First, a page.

With 300 million guns in the United States alone, how could a ban on guns hope to prevent further tragedies?
The tragic school shooting in Newtown, Connecticut, is among the latest killing sprees in America. Many citizens and politicians are finally saying enough is enough, and that tough decisions need to be made. But what is the most effective way of bringing about this change?
Obama has proposed an assault weapons ban, while the National Rifle Association (NRA) has proposed armed security guards in every school. If you are Canadian, chances are you agree with Obama’s stance, and think that the NRA is crazy. But if you think about it rationally, setting politics aside, the NRA’s position has a lot of merit.
Let’s start with something we can all relate to: BCIT. What if a madman targeted our school just like in Newtown, or École Polytechnique in Montreal? While Canada already has quite strict gun control laws, it is still possible to legally acquire many types of guns, and illegally get hold of many others.
So who is there to protect us? Our school has 24/7 security, but would that be much help? It turns out that security guards in Canada are not allowed to carry firearms outside of their own home. The only exception is if they transport money in heavily armored vehicles. That’s right: the safety of money is more important than the safety of students and citizens. What good is it to arm only the police, when everyone is already dead by the time they show up?
The idea of schools being “gun-free zones” with unarmed security guards makes about as much sense as declaring a building to be a “no fire zone” and then removing all the sprinklers and fire extinguishers.
[pullquote]” ‘Gun-free zones’ with unarmed security guards makes about as much sense as declaring a building to be a ‘no fire zone’ and then removing all the sprinklers and fire extinguishers.”[/pullquote]Let’s also take a look at the other option: a ban on gun sales. Simply put, this is nothing more than a feel-good idea with little grounding in reality. First of all, there are already over 300 million guns in the United States alone. A gun ban isn’t going to make them magically disappear. Secondly, prohibition doesn’t work; you need look no further than alcohol prohibition in the 1920s or the drug wars of today for affirmation.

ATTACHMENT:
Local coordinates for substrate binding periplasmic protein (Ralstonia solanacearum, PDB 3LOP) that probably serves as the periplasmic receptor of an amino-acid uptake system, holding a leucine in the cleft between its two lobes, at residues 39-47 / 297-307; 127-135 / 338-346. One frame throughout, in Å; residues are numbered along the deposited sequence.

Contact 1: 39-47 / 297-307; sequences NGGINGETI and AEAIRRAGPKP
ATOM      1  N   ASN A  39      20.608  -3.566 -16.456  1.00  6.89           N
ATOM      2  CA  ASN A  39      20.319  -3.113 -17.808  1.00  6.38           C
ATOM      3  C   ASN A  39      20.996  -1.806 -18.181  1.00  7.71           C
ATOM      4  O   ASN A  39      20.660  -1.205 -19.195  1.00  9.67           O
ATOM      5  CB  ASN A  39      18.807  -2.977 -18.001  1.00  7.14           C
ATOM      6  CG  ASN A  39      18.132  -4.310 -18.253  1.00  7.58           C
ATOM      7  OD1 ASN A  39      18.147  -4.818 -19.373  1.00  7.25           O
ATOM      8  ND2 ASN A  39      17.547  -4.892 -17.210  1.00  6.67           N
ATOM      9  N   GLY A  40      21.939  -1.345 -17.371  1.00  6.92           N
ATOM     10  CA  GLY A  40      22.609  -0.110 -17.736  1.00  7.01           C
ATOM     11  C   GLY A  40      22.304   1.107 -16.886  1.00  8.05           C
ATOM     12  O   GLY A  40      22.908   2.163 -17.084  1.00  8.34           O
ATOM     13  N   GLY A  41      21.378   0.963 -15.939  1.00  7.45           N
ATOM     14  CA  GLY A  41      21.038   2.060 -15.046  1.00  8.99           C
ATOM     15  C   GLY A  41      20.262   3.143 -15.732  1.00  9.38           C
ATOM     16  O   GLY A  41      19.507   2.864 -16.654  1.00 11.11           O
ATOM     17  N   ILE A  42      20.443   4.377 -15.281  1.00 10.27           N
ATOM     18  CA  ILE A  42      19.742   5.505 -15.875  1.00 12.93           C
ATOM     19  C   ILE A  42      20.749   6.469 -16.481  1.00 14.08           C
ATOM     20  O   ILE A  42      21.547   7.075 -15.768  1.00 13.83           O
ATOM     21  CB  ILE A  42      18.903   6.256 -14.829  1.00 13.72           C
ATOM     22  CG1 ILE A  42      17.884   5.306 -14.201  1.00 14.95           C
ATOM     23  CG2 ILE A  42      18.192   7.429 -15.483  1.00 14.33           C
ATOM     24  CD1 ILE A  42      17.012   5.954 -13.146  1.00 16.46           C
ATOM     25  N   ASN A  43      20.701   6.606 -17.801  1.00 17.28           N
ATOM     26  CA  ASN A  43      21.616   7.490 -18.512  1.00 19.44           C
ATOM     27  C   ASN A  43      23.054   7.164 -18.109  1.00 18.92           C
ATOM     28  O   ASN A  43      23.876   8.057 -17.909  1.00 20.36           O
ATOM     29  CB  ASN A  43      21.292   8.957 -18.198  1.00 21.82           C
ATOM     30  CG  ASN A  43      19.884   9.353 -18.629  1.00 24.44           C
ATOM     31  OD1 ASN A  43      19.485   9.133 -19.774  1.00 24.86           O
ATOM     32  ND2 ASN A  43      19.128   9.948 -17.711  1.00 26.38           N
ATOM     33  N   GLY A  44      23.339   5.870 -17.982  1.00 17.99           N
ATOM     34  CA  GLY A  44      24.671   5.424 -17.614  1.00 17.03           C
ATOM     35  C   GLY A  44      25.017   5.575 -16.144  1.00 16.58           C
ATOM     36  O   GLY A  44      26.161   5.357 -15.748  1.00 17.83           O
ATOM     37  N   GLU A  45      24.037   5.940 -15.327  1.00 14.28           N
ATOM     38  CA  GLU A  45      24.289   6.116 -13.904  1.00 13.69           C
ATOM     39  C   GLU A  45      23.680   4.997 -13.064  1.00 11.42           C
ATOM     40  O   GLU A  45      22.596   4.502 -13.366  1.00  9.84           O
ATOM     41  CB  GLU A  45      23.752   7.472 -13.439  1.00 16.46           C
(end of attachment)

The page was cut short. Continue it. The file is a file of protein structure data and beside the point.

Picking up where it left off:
Want a more relevant example? During World War Two, German forces couldn’t prevent the Polish resistance movement (comprised largely of civilians) from arming itself. The Poles designed and produced an inexpensive, home-made machine pistol that could be made in small workshops by inexperienced engineers. Almost 70 years later, you don’t think people could do the same? And even by today’s standards, it’s about to get a whole lot easier.
One of the hottest new industries right now is 3D printing, a technology set to revolutionise small-scale manufacturing. Gun components have already been printed and assembled into an AR-15, the same weapon as was used in Newtown. The parts were assembled and fired six times before failure; not bad from a $2,000 machine, and on the first try. What this means is that access to guns and ammunition for the common civilian may become as easy as printing off a downloaded file you got off eBay. Good luck imposing a ban on guns in such a world.
Not to mention that schools in the past have also been attacked with weapons like flamethrowers, knives, and explosives. So, even in a world without guns, schools would still be very vulnerable.
Having said all this, I do support reasonable levels of gun control, like age limits, cooling off periods, background checks, mental health checks, and even pharmaceutical checks. But the reality is that gun control alone isn’t going to cut it, especially if we look at the technology (and paranoia) that will be available to us in the future.
With this in mind, the NRA’s proposal makes a lot of sense. Because when you really think about it, the only way to stop a bad guy with a gun is a good guy with a gun.[hr]